lavatory sinks in a public restroom

A recent study revealed that fixtures designed to help clean hands are actually spreading bacteria instead.

According to a Antimicrobial Resistance & Infection Control study, visitors to public restrooms expect handwashing fixtures — faucets, soap and towel dispensers and hand dryers — to be clean and hygienic. However, these surfaces are potential sites for the transmission of pathogenic bacteria.

They study reviewed 55 public restrooms ranging in category from low-class communities to high-end establishments. Results of testing revealed that high- and middle-income category restrooms generally had cleaner surfaces then those in low categories. In fact, 52 bacterial species were identified from the 55 investigated washrooms. Over 97l percent of the pathogenic Staphylococcus spp. tested were resistant to at least one first-line antimicrobial therapeutic agent, including penicillin, cefoxitin, erythromycin, co-trimoxazole, clindamycin and gentamicin. Finally, 22.6 percent demonstrated co-resistance to at least three antimicrobial agents, with co-resistance to penicillin, erythromycin and clindamycin being the most common.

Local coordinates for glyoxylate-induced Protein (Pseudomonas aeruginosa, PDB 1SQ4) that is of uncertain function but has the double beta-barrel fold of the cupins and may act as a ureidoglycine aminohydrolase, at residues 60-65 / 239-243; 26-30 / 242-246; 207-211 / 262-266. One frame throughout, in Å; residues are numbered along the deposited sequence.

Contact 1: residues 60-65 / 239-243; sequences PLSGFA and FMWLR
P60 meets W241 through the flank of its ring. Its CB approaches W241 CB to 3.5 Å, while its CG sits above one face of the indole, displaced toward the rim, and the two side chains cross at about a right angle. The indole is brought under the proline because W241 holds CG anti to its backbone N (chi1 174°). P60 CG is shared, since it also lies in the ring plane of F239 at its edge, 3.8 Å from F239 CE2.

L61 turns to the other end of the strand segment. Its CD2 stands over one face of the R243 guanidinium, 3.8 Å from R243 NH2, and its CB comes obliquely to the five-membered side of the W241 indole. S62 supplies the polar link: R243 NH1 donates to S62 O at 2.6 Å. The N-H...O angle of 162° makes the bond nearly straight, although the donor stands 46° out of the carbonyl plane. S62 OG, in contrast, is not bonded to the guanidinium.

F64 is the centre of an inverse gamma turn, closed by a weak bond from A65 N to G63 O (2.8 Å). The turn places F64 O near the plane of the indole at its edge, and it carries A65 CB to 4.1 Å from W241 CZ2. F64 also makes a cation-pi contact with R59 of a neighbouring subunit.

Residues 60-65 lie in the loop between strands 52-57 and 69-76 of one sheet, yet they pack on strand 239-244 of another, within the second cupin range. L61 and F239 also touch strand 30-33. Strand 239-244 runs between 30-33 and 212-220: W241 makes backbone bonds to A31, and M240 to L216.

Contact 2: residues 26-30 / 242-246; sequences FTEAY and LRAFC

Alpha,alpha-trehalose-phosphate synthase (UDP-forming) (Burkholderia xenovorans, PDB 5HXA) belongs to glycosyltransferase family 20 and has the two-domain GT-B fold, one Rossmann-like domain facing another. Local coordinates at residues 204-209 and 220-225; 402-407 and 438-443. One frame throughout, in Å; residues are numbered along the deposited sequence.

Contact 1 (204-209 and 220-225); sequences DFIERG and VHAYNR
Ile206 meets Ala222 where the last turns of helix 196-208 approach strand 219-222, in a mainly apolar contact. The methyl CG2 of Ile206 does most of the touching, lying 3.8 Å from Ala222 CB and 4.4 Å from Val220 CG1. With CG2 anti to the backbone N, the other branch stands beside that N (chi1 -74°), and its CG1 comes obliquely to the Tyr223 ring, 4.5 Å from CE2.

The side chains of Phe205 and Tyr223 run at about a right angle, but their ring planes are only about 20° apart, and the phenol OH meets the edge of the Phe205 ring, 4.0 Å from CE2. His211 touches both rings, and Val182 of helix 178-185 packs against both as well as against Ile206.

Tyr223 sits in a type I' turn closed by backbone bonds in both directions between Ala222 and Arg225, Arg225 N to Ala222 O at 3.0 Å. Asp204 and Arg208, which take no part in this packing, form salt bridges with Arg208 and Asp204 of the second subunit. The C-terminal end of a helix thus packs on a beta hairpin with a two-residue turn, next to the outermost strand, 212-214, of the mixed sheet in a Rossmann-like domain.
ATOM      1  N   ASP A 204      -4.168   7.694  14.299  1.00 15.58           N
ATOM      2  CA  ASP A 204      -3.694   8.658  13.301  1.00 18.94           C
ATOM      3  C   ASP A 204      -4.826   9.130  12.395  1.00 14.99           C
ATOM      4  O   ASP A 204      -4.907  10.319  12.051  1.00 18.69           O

An earlier study published in Applied and Environmental Microbiology also assessed the microbes present in public restrooms. Scientists actually discovered genetic traces of more than 77,000 distinct types of bacteria and viruses in these spaces.

A list of 77,000 bacteria and viruses is hard for a facility cleaning manager to comprehend. It’s easier to accept the more prevalent contaminants found in a restroom: fecal bacteria, influenza, streptococcus, E. coli, hepatitis, Methicillin-resistant Staphylococcus aureus (MRSA), salmonella, shigella and norovirus.